“I cannot believe that you let me go around thinking that I was Asian!” These are the words that my 13 year daughter recently exclaimed as we pulled up at our local supermarket. They were quickly followed by my youngest daughter who is 8 saying “But you are, you are Asian” in the most sincere manner, yet with an underlying tone of fear. I personally let out a small laugh, an inwardly felt a sense of achievement that my daughter had overcome another hurdle in her world.
You see my 13 year old daughter was diagnosed with Asperger’s when she was 10 years old. It was not something that I had previously heard of and I had no idea what she was dealing with on a day to day basis. For me the most frustrating thing is the lack of information about girls with Asperger’s. Studies of girls with Asperger’s are much lower in comparison to boys. Girls demonstrate in different ways to boys, especially when they are young and in my experience this meant that teachers and other professionals do not have the information to help her. It also meant that I was left with feelings of guilt and self doubt about how I as a mother did not recognise signs from an early stage that my daughter was ‘different’.
During the process of her diagnosis I made sure that I researched as much as possible about autism, in particular Asperger’s and I was introduced to the works of Tony Attwood. Tony is amazing, his books are clearly written and as you read through chapter by chapter you feel yourself ticking off a mental check list because he has such a clear understanding. http://www.tonyattwood.com.au/tony-attwood-s-profile A book that I found particularly helpful was :
As a result of her diagnosis and for other various reasons my husband and I decided that I would plan my work around her and home educate her and so for the last three years we have spent a huge amount of time together. This has been a huge learning curve for both of us and I learn, from her, on a daily basis. She is inspirational, she is totally amazing and yes she is the best actress I know. Her acting skills were not something that I tuned into to begin with and in fact I will admit that it took me about a year and a half to click on to what was happening in its full extent.
One example of her acting skills is her introduction to coffee. She started to ask me if we could go the coffee shop and if she could have a coffee. We talked about coffee and how its not good for you, how it is a more grown up drink and after weighing up the pros and cons we decided that an Iced Latte would be a good place to start. My daughter, like most young girls with Asperger’s becomes fixated with things, however I am lucky enough to say that she is also very intelligent and was able to limit her new caffeine addiction to no more than 2 a week. She would become a new person with her iced latte sat in front of her, sipping it like a twenty something on a break from her college work. Her ability to adapt like a chameleon to her new surroundings were astonishing, after all a coffee shop is a pretty noisy, crazy and sensory overloading place. In my mind I was trying to think like her and see what had brought about this latest craze.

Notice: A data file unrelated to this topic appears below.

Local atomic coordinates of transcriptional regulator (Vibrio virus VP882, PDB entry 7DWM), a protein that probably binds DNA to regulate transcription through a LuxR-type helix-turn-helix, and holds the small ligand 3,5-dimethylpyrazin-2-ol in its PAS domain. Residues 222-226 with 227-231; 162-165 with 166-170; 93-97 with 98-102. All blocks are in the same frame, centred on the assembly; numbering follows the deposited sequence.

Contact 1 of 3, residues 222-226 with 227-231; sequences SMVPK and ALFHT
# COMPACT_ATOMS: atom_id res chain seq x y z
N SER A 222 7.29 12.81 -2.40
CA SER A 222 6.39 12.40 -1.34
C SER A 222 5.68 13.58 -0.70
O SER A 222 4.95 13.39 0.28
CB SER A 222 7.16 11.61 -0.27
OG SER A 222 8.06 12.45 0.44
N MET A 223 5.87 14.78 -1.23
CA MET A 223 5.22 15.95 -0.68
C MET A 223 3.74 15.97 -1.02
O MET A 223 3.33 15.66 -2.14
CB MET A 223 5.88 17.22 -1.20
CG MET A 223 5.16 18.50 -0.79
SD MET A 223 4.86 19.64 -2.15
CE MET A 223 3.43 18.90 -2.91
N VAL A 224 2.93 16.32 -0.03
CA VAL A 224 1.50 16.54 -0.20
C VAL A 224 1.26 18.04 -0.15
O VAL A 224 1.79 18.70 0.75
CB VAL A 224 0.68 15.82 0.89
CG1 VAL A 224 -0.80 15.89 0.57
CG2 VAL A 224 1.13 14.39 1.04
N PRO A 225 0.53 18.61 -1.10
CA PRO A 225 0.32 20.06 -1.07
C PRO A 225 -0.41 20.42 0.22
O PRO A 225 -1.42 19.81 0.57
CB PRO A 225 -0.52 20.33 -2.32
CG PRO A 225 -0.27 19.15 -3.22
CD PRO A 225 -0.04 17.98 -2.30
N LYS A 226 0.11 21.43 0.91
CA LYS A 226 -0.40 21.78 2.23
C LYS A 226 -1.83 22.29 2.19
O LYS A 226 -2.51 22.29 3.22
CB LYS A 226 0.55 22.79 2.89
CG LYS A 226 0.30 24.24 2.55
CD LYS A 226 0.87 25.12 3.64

Then one morning as we were talking through the latest programmes that she had been watching she mentioned Friends. Ah ha ! My brain kicked in and I too watched an episode or two with her. There it was, a bunch of friends who enjoy life, have a great connection and enjoy plenty of laughs despite any issues they face. Who would not want to try and emulate that To date she has watched every episode of Friends at least seven times and there are 236 episodes.
The more I observed her and the emotions she displayed I realised that Friends was not her first attempt at mimicking and copying others to fit in. Without wishing to expose her to the world, I realised that I had witnessed her acting skills from as young as the age of 4. Those of you who have Asperger’s or if you have a family member with Asperger’s will be all to aware of the difficulties of being 4 and not fitting in like the other children at school. Maybe your only option is to act !
One series in particular that she started watching suddenly resulted in her swearing. It was unlike her and it wasn’t meant in a rude or offensive manner it was purely her copying a comedian who was travelling with his father and who both occasionally liked to use the odd swear word or two. My daughter loved the unique connection between the young comedian and his older father. Something about it made her want to copy it, if only in part.